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The Lady Chapel

May 26, 2016  Posted in: Cathedral History

Dedicated to the Blessed Virgin Mary, the beautifully restored Lady Chapel offers a glimpse into the past.

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In the great Cathedrals of Northern Europe in the 13th and 14th centuries it became common practice to build a chapel behind the high altar and dedicate it to the Blessed Virgin Mary. The Lady Chapel of Saint Patrick’s Cathedral was built in 1270, by Archbishop Fulk de Saunford and like the rest of the building, was restored in the 19th century.

From mid-17th to the early 19th century, the Chapel was known as the ‘French Chapel’ as it was used by Huguenots (French Protestant refugees) after they came to Ireland following the revocation of the Edict of Nantes. One of these Huguenots, Dr Elie Bouhereau, was the first librarian of Marsh’s Library and is buried here.

The Chapels either side are dedicated to Saint Peter on the North side, and Saint Stephen on the South side. Other objects of interest in the Lady Chapel and the side chapels include the chair which is said to have been used by King William III at a service of celebration after his victory at the Battle of the Boyne.

There are records of many interments beneath the floor of the Chapel. The tomb of an Archbishop of Dublin, Archbishop Tregury who died in 1471, can still be viewed. It was Tregury who gave the first organ to the Cathedral in his will.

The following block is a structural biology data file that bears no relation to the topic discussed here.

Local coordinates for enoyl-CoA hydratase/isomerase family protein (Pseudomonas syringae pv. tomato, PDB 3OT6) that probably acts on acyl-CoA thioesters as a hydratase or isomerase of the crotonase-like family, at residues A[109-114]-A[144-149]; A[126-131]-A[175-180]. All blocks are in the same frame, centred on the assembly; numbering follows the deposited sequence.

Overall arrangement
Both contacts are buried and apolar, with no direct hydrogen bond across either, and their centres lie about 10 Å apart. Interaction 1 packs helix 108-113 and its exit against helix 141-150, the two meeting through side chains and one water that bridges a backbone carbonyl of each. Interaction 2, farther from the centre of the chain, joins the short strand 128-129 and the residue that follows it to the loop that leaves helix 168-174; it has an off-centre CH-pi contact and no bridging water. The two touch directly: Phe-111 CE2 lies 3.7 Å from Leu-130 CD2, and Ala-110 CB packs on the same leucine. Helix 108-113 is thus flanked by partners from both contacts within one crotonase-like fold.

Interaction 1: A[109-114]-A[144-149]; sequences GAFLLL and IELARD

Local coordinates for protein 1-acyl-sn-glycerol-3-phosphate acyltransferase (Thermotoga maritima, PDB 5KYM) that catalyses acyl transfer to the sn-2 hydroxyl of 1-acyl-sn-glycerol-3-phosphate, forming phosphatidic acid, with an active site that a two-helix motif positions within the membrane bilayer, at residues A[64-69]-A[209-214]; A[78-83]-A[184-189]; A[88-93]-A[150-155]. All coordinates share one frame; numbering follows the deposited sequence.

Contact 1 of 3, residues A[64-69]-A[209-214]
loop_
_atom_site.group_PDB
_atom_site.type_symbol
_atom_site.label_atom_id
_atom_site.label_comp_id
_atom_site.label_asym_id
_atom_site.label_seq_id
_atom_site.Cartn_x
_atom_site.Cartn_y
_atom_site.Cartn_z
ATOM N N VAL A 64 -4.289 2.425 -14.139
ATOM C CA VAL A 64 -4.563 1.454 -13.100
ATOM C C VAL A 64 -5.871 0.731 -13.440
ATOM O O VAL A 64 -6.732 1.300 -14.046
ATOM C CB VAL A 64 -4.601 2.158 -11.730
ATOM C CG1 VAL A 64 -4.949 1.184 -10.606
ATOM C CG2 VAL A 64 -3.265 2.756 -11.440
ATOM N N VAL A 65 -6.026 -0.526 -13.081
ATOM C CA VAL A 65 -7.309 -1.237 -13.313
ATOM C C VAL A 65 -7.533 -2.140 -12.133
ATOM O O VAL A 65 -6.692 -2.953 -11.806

The window inside the gate of the South Choir aisle commemorates Annie Lee Plunkett, wife of Archbishop Plunkett, and daughter of Benjamin Lee Guinness. She was renowned for her charitable work, and is remembered here with a very appropriate text of scripture for her family: ‘I was thirsty and ye gave me drink’.

The Lady Chapel now serves as a private Chapel space and today the majority of midweek services in the Cathedral take place here. It is also used for Choir rehearsals and recitals.

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In September 2012, the Lady Chapel was closed for a major conservation and cleaning project which cost approximately €700,000. The work included an extensive cleaning of the space including all the stone work, monuments, stained glass and the floor tiles. The services of Irish craftsmen and women were used throughout, highlighting the tremendous skills extant in this country. A new lighting scheme has been installed and the ceiling has been repainted. This necessary work has been funded through the income generated by our visitors and by the fundraising efforts of the Friends of the Cathedral.

New communion tables and seating have been designed and commissioned again from an Irish manufacturer.

The Lady Chapel, hitherto closed to the public, is now open through the day for visitors and pilgrims alike and the Dean and Chapter are delighted that such a beautiful and historic space is open for all to enjoy.


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